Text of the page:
Channel proteins circumvent the enormous energetic barrier to ion transport imposed by the cell membrane and are essential to all life forms. When a channel activates, permeant ions flow passively down their electrochemical gradients, changing the membrane potential and allowing communication between extra- and intra-cellular environments. The selectivity of ion transport depends on the type of channel, which can be non-selective, charge-selective or ion-selective, suggesting a diversity of mechanisms underlying transport. Present day atomic structures of ion channels allow unprecedented studies of ion transport using computational approaches. Here we use all-atom molecular dynamics (MD) simulations to study transport of single cations through the charge-selective channel of the nicotinic acetylcholine receptor (nAChR) from the motor endplate.
The nAChR is a hetero-pentamer of 250 kD, and contains an intrinsic channel pore that triggers flow of cations in response to nerve-released ACh. The channel selects for cations, mainly according to size, and is formed by α-helices from the second transmembrane domains (TMD2) of each of the five subunits. Selectivity for cations is achieved by anionic residues located on either side of the channel mouth [1
] and in fenestrated structures in the cytoplasmic domain [2
], which stabilize cations and concentrate them relative to bulk solution. Hydrophobic residues extending from TMD2 line the narrow region of the nAChR channel [3
], suggesting that the hydration shell around the ion is maintained as the ion passes through. The availability of a 4 Å resolution structural model of the Torpedo
] has brought the atomic-scale mechanism of ion transport under intensive investigation [5
MD simulations of a simplified channel, composed of only TMD2 domains embedded in a bilayer-mimetic slab, revealed that although water filled the channel along its entire length, ions did not enter [7
]. In simulations containing the entire pore domain in an explicit lipid bilayer, water and ions were excluded from the narrow region of the channel [8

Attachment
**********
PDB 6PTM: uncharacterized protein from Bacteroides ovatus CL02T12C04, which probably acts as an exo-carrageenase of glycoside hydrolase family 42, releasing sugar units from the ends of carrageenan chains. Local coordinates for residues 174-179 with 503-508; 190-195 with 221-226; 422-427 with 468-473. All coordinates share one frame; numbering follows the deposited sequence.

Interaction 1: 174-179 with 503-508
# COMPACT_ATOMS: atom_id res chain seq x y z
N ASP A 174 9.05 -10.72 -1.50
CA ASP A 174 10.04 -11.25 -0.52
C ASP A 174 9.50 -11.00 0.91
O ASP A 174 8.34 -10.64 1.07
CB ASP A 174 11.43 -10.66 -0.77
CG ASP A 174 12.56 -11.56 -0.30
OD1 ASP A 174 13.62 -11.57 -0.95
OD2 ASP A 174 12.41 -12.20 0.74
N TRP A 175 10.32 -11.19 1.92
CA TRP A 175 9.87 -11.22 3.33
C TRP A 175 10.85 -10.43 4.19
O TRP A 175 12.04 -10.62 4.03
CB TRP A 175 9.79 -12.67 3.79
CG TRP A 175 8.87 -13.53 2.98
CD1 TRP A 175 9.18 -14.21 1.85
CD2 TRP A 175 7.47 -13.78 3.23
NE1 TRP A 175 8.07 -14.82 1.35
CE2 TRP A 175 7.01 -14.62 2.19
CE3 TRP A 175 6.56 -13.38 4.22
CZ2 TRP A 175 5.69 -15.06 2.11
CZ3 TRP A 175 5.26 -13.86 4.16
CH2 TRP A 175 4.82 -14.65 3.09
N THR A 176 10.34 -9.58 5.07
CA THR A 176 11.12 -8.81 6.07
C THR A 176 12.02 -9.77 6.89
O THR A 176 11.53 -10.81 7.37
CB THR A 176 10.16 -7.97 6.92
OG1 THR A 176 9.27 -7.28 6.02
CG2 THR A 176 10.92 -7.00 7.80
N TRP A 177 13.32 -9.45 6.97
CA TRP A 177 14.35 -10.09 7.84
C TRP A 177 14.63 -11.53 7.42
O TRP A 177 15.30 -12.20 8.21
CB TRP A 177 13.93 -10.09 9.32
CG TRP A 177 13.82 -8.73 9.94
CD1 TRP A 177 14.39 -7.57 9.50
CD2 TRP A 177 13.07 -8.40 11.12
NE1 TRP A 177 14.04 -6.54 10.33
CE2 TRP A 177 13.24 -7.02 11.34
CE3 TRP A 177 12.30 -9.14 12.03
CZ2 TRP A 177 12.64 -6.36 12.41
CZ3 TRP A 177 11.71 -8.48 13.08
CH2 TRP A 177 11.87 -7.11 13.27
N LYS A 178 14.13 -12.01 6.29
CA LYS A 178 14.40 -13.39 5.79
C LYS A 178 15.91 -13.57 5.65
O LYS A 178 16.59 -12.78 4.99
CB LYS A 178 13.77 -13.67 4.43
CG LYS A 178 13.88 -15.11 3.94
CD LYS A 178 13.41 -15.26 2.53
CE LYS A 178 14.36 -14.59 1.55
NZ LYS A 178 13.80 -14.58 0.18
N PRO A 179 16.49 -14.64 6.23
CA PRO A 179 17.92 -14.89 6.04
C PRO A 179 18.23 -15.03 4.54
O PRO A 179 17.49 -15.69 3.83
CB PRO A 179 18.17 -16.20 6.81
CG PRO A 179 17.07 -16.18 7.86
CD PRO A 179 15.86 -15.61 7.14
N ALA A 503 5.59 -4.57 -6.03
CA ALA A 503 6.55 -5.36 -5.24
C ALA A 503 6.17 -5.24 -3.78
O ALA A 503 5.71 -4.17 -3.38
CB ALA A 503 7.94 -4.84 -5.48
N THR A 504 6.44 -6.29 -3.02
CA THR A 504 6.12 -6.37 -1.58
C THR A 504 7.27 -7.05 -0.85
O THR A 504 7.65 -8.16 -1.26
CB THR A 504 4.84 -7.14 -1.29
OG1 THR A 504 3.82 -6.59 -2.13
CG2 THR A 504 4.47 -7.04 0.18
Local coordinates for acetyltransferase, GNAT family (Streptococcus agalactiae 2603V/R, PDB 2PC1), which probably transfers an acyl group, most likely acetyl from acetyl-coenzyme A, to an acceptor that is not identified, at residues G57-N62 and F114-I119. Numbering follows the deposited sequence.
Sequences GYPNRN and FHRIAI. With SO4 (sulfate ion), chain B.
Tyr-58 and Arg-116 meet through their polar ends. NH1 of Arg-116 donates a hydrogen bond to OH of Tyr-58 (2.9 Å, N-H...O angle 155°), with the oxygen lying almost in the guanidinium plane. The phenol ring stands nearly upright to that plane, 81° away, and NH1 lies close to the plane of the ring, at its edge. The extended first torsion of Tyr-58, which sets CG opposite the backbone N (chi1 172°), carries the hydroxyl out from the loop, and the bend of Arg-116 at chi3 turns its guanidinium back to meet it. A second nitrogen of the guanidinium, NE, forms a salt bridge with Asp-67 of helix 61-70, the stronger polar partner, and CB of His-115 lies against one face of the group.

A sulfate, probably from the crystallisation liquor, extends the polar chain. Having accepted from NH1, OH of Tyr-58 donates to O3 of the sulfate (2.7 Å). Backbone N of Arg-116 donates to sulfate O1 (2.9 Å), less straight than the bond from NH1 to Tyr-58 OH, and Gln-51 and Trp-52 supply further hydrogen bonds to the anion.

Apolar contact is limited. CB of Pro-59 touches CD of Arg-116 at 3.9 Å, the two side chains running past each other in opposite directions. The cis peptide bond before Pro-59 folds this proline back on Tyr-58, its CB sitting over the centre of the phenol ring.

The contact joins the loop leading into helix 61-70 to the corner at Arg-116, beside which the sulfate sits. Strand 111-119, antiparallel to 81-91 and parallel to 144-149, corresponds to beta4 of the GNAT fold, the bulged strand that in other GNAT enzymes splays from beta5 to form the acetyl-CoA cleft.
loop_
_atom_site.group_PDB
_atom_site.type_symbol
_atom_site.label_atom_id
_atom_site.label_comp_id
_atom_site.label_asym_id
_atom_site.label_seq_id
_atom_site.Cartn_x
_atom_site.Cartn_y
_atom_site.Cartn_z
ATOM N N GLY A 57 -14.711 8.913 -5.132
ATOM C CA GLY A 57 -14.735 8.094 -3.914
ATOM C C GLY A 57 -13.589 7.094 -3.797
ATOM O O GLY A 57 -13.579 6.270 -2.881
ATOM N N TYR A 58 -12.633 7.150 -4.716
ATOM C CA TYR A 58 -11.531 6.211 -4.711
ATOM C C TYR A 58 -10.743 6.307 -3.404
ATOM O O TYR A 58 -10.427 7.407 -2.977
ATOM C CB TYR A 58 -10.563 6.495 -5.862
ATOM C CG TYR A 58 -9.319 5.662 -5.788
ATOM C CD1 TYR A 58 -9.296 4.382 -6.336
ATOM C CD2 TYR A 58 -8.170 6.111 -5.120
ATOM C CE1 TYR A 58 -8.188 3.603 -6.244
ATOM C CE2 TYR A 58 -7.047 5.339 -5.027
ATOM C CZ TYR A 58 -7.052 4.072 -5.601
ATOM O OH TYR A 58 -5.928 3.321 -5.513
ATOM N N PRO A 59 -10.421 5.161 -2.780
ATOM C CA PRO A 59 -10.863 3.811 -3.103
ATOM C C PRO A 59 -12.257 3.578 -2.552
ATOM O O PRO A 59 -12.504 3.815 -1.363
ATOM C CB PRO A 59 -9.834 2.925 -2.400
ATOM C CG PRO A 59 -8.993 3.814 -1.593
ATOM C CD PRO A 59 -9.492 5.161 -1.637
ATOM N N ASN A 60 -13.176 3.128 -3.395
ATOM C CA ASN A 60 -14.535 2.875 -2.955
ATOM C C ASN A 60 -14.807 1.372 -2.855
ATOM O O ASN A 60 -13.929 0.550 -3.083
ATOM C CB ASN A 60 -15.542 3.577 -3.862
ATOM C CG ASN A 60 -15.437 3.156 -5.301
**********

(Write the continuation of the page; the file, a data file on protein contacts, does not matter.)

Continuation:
]. However, manually widening the pore radius by 1.5 Å allowed penetration of both water and ions, giving an ion transport rate approaching that expected from the single channel current amplitude. Although neither of these studies included the effect of membrane potential, they concluded that the cryo-electron microscopic structure of the Torpedo
nAChR is in the non-conducting, inactive state.
Analogous MD simulations have been conducted on the mechano-sensitive channel of small conductance (MscS), which like the nAChR, also contains a hydrophobic pore. The initial simulations suggested that the x-ray structure of MscS was in the non-conducting state because water was excluded from the narrow hydrophobic region during the majority of the simulation [9
]. However, application of a membrane potential promoted water entry, increased the channel radius, and produced ion transport at rates approaching those measured experimentally [10
]. These later simulations suggest that membrane potential facilitates entry of water, promoting ion transport, and that the x-ray structure of MscS is closer to a conducting than a non-conducting state.
Here, we generate a homology model of the nAChR found at the human adult motor endplate, embed it in explicit lipids and solvate it with water and ions. We apply a trans-membrane electric field to mimic the cell membrane potential, and perform all-atom MD simulations with and without restraints of the protein structure. Our results reveal transport of single cations, and show that the transport depends on hydration of the channel, facilitated by a trans-membrane field, coupled with dynamic fluctuations of the channel structure.